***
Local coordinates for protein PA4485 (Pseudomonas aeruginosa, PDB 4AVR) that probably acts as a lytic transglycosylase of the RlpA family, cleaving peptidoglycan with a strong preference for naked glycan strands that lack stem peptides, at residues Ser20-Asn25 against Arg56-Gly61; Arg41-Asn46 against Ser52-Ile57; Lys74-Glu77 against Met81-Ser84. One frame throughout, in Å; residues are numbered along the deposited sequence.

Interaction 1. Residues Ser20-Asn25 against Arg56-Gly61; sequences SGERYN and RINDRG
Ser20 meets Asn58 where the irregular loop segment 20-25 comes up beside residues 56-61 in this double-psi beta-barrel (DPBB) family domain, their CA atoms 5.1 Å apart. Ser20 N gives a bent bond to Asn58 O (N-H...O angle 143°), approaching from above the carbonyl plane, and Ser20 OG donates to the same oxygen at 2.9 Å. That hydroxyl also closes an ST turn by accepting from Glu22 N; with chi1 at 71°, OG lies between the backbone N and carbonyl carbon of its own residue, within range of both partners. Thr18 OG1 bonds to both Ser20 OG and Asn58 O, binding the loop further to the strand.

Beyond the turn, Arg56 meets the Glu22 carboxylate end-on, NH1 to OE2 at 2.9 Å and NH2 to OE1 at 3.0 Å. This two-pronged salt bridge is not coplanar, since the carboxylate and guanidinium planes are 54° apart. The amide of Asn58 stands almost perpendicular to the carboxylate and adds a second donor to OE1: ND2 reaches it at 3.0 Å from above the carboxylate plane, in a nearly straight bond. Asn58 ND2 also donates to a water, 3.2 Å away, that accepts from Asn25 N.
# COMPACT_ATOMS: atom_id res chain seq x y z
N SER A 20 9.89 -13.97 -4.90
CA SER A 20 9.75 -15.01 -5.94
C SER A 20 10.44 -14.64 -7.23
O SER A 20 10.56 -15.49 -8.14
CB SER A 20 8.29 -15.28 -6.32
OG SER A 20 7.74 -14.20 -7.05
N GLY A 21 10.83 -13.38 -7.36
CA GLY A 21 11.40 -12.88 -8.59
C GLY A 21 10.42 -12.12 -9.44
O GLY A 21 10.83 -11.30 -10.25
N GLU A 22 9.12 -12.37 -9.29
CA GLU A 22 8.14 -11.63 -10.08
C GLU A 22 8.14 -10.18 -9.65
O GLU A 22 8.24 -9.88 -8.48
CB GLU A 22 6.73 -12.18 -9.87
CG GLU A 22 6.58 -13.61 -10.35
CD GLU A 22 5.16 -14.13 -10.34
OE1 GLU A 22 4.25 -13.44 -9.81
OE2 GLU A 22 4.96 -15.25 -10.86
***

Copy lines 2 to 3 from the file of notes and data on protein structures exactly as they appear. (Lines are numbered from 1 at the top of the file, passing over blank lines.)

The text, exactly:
Interaction 1. Residues Ser20-Asn25 against Arg56-Gly61; sequences SGERYN and RINDRG
Ser20 meets Asn58 where the irregular loop segment 20-25 comes up beside residues 56-61 in this double-psi beta-barrel (DPBB) family domain, their CA atoms 5.1 Å apart. Ser20 N gives a bent bond to Asn58 O (N-H...O angle 143°), approaching from above the carbonyl plane, and Ser20 OG donates to the same oxygen at 2.9 Å. That hydroxyl also closes an ST turn by accepting from Glu22 N; with chi1 at 71°, OG lies between the backbone N and carbonyl carbon of its own residue, within range of both partners. Thr18 OG1 bonds to both Ser20 OG and Asn58 O, binding the loop further to the strand.